Linux is a multi-user, multi-tasking operating system. This means that it can run multiple processes simultaneously. However, this is an illusion. What is really happening is that only one program runs at a time (assuming we have only 1 CPU ...). The apparent execution of multiple programs at the same time occurs because we perform what is known as a context switch between programs very quickly. If we were to take a photo snapshot at any moment in time, only one program would ever be running in that picture but if we switch between programs quite quickly, we get the illusion that they are all running. So ... what allows us to switch between one program and another. Typically, a program will "relinquish" its use of the CPU when it performs some kind of long term asynchronous I/O operation such as writing to disk, making a network call or waiting for user input. However, if a program performs lots and lots of pure CPU operations, it may never voluntarily give up its CPU time. This is where pre-emption comes into play. The OS tracks how long a given application has the CPU and if it has held that CPU for "too long", the CPU is taken from it and given to another waiting application. There are sophisticated algorithms for choosing which application gets the CPU when a slice of time is used up and this is, in part, governed by an attribute of a process called its priority. At a high level, processes which want the CPU and have a higher priority level than other processes will be given it. What this means is that if a program runs with high priority, it may be given an "unequal" share of the CPU relative to other processes. This can result in the notion of "starvation" of other applications which would like the CPU but have lower priorities.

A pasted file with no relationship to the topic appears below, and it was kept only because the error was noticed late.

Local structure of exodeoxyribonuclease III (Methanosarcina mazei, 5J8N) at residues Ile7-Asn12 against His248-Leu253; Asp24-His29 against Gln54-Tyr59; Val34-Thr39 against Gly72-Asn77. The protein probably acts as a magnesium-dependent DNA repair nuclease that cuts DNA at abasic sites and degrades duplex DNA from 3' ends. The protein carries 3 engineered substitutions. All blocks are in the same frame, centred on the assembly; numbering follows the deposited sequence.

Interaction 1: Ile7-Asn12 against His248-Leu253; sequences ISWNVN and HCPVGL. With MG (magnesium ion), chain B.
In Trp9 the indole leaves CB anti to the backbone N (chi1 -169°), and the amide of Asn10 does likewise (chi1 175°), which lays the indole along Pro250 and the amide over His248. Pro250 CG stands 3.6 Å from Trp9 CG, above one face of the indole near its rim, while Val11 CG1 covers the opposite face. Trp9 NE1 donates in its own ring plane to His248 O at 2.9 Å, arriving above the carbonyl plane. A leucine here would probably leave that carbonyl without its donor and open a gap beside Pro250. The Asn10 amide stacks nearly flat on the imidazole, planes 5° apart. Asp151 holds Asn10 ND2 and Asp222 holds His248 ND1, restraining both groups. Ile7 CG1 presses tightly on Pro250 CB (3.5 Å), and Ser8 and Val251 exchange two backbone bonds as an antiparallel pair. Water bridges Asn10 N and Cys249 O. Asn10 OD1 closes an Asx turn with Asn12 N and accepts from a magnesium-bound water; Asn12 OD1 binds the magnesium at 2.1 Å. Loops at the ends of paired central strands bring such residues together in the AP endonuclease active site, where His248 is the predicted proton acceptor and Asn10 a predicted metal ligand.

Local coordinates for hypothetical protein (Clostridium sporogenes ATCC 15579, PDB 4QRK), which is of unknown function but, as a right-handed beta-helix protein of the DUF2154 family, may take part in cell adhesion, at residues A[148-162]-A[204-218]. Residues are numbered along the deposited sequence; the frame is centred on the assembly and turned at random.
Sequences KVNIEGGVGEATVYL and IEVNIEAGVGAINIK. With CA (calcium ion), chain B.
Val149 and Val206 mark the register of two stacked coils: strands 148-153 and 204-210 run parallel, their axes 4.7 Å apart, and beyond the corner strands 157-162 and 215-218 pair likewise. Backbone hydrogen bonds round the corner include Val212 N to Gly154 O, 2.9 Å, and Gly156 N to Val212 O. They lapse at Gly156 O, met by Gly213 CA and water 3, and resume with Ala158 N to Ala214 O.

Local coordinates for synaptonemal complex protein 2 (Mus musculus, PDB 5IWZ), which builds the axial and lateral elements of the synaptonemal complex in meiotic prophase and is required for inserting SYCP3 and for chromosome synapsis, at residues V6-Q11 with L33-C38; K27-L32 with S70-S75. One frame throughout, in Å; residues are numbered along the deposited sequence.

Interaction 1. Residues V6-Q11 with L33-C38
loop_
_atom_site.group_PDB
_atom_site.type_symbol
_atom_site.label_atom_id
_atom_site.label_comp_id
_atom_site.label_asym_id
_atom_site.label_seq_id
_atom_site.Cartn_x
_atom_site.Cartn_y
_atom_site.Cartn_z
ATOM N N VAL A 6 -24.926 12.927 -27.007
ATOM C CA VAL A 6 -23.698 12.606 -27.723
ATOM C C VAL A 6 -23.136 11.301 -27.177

There are also other reasons that starvation can occur. There are certain tasks that are "non-interruptable" and if called, may not be preempted. An application that registers to use these services may also claim an unequal share of resources.
The starvation of CPU time to some applications does not indicate an error or flaw ... it merely reflects the reality of what the system may actually be doing. When an application is run as root, that application has the highest level of privileges which includes the ability to change its own priority (upwards) as well as register with the hardware timers for interrupt level processing at very short duration intervals.
I did a very quick examination of the code in the projects you referenced and found indications that both of these may be happening in the Adafruit libraries. It may simply be the case that when you are running those Adafruit programs, they actually need dedicated resources to achieve the timliness of the tasks that they are performing and that there is nothing left over to give CPU cycles to the other applications you want to run in parallel.